In consequence liquidity of the banking sector in Poland, measured with the Loans/Deposits ratio, improved to 93% from 96% at end of the previous year.
Banking sector’s profit was 2% y/y up after 11 months (according to KNF data), however bearing in mind the significant size of provisions for FX mortgages, created by banks in December, 2019 annual profit will probably be below the previous year’s result. Operating trends of the sector deteriorated materially. The pace of income growth remained solid (+9% y/y) thanks to 11% growth of net interest income and almost 7% increase of net commission income. However the rate of growth of costs also accelerated (almost 9% y/y). The growing level of provisions (+16% y/y) as well as higher effective tax rate (27% vs 25% in the comparable period of the previous year) also adversely affected the sector’s profitability. However when analysing sector data it must be remembered that they have limited comparability y/y due to consolidation processes.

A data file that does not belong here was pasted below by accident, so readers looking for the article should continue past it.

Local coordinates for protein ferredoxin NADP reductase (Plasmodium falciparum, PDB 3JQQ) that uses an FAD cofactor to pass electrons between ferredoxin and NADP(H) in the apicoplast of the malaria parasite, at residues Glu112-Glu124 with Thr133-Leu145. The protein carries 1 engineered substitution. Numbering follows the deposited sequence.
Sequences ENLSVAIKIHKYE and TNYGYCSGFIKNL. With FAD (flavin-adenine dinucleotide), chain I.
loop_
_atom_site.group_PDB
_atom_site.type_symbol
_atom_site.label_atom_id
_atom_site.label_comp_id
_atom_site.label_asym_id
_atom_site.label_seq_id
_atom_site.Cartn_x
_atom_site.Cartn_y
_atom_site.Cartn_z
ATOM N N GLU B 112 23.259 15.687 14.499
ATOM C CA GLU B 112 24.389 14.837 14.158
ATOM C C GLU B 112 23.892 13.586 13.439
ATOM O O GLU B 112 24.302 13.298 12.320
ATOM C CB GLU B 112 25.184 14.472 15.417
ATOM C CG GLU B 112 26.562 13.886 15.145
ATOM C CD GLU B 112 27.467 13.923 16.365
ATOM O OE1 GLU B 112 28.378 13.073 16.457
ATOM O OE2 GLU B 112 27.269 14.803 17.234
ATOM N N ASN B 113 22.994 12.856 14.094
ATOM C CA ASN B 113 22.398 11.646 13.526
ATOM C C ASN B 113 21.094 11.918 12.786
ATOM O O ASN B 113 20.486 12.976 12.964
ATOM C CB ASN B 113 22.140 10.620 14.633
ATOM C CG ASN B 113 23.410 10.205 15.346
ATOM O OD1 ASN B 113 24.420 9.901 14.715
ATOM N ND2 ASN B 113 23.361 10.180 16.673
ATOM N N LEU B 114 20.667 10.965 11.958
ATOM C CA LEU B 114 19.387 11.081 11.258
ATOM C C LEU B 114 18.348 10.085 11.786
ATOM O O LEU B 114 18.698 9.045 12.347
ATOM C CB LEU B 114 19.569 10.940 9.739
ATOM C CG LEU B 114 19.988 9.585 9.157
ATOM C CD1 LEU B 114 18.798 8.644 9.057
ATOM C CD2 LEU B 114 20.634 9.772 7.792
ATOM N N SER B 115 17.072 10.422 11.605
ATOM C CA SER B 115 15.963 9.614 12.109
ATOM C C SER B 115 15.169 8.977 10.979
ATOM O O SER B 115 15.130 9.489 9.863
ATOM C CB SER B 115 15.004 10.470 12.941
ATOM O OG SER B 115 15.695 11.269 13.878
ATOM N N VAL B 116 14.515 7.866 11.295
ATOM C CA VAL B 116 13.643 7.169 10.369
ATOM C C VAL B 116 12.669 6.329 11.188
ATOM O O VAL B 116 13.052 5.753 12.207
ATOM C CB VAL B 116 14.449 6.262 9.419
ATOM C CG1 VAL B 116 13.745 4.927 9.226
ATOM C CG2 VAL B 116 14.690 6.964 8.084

The Polish banking sector maintained a very strong capital position. At end of November 2019 the equity of Polish banks reached PLN 210 billion and solvency ratio was 18.9% (Total Capital Ratio – TCR) and 17.0% (Tier 1 ratio). In November KNF somewhat changed dividend criteria (payment of 100% of profit), however most criteria remained unchanged. Likewise, capital buffers and minimum capital ratios resulting from them remained relatively high. Maintaining by Polish Banks of high buffers and capital ratios is good from the point of view of risk, although it does adversely affect return on the equity committed by banks’ shareholders (lower ROE and limited dividend).
2019 brought continuation of consolidation processes. In November BNP Paribas Poland finalised the merger with Raiffeisen Polska and Bank Millennium with Euro Bank. In result the number of commercial banks fell to 30 from 32 at the end of 2018. At end of September the share of top 5 banks in the total assets of the entire sector was 53% vs. 51% in the same time of the previous year.
According to the Bank’s projections, 2020 should bring a further deceleration of economic growth (GDP: +3.2%), mainly due to decrease of the rate of growth of investments (2020: +2.1% y/y following 7.8% estimated in 2019). The expected stable growth of household income should involve a continued high rate of growth of retail deposits, while the expected maintaining of high private consumption and demand for real estate should support the balance of loans in the personal customers segment.